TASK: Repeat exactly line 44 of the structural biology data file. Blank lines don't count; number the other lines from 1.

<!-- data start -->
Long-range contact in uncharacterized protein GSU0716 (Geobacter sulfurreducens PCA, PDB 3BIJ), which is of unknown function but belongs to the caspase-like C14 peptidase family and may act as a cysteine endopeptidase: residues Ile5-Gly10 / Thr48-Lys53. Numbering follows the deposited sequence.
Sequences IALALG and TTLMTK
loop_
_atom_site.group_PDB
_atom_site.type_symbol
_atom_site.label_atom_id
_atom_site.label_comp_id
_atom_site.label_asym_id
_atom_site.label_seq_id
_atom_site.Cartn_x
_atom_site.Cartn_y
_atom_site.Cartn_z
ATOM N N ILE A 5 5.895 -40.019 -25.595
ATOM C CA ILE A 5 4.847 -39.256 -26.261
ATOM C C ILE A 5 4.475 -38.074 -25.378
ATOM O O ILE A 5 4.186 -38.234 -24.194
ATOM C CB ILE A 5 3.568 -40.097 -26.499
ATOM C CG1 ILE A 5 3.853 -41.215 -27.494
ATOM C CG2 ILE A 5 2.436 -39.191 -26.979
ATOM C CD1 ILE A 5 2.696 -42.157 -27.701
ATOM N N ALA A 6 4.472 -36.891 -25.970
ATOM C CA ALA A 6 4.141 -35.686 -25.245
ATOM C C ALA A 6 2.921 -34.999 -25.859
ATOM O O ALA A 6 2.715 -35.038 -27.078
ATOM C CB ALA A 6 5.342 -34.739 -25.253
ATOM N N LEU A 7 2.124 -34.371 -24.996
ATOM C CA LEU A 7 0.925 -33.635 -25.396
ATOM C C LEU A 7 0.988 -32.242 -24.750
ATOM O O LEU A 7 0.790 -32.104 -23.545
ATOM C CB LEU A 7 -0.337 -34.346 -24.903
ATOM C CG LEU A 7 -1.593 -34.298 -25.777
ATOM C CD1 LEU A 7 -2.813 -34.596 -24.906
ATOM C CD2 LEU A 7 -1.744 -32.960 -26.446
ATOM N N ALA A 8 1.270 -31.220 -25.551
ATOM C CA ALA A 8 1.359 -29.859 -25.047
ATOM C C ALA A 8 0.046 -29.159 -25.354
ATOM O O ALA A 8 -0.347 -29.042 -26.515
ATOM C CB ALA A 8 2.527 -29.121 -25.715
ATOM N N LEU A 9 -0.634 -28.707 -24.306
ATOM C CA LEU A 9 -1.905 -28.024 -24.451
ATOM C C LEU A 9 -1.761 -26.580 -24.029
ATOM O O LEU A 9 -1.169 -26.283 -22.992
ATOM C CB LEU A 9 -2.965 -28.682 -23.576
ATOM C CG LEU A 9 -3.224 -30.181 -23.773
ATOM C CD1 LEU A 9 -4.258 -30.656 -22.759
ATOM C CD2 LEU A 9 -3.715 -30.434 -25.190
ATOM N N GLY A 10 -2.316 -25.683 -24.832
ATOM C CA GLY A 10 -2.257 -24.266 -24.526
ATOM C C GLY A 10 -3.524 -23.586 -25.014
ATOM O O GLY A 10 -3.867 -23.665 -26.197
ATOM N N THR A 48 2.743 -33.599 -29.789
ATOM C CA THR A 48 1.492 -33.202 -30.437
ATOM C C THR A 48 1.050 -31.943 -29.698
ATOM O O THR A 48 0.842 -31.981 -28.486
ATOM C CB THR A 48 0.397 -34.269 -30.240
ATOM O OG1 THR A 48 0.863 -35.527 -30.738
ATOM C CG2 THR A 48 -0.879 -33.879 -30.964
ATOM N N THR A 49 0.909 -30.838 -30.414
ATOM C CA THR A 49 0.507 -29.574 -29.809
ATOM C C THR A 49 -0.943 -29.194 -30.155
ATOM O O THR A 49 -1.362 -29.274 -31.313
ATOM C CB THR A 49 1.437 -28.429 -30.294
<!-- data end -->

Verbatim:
ATOM C CG LEU A 9 -3.224 -30.181 -23.773